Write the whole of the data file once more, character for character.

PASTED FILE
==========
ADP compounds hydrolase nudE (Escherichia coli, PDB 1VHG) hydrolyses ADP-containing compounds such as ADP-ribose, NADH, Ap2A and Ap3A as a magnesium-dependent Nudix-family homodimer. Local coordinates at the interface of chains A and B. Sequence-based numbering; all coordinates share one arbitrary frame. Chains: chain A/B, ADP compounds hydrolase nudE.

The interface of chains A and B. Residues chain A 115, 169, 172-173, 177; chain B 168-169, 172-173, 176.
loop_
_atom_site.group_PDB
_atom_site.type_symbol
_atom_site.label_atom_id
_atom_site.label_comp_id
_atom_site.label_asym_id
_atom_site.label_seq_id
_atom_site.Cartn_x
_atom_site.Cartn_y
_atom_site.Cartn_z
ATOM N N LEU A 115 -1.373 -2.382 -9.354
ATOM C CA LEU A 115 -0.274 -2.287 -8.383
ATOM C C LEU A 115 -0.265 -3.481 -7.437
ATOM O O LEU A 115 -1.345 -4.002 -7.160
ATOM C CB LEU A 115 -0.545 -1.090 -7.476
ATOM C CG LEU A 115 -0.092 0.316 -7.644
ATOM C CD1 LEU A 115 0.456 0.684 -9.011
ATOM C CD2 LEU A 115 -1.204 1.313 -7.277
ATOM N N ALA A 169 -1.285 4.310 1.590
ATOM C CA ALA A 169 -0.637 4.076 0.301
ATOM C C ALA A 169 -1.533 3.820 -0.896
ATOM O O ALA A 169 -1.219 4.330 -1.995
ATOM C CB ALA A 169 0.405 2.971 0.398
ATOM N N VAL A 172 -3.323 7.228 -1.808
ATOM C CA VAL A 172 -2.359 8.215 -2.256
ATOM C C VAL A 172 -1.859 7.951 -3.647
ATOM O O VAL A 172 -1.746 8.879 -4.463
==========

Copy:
ADP compounds hydrolase nudE (Escherichia coli, PDB 1VHG) hydrolyses ADP-containing compounds such as ADP-ribose, NADH, Ap2A and Ap3A as a magnesium-dependent Nudix-family homodimer. Local coordinates at the interface of chains A and B. Sequence-based numbering; all coordinates share one arbitrary frame. Chains: chain A/B, ADP compounds hydrolase nudE.

The interface of chains A and B. Residues chain A 115, 169, 172-173, 177; chain B 168-169, 172-173, 176.
loop_
_atom_site.group_PDB
_atom_site.type_symbol
_atom_site.label_atom_id
_atom_site.label_comp_id
_atom_site.label_asym_id
_atom_site.label_seq_id
_atom_site.Cartn_x
_atom_site.Cartn_y
_atom_site.Cartn_z
ATOM N N LEU A 115 -1.373 -2.382 -9.354
ATOM C CA LEU A 115 -0.274 -2.287 -8.383
ATOM C C LEU A 115 -0.265 -3.481 -7.437
ATOM O O LEU A 115 -1.345 -4.002 -7.160
ATOM C CB LEU A 115 -0.545 -1.090 -7.476
ATOM C CG LEU A 115 -0.092 0.316 -7.644
ATOM C CD1 LEU A 115 0.456 0.684 -9.011
ATOM C CD2 LEU A 115 -1.204 1.313 -7.277
ATOM N N ALA A 169 -1.285 4.310 1.590
ATOM C CA ALA A 169 -0.637 4.076 0.301
ATOM C C ALA A 169 -1.533 3.820 -0.896
ATOM O O ALA A 169 -1.219 4.330 -1.995
ATOM C CB ALA A 169 0.405 2.971 0.398
ATOM N N VAL A 172 -3.323 7.228 -1.808
ATOM C CA VAL A 172 -2.359 8.215 -2.256
ATOM C C VAL A 172 -1.859 7.951 -3.647
ATOM O O VAL A 172 -1.746 8.879 -4.463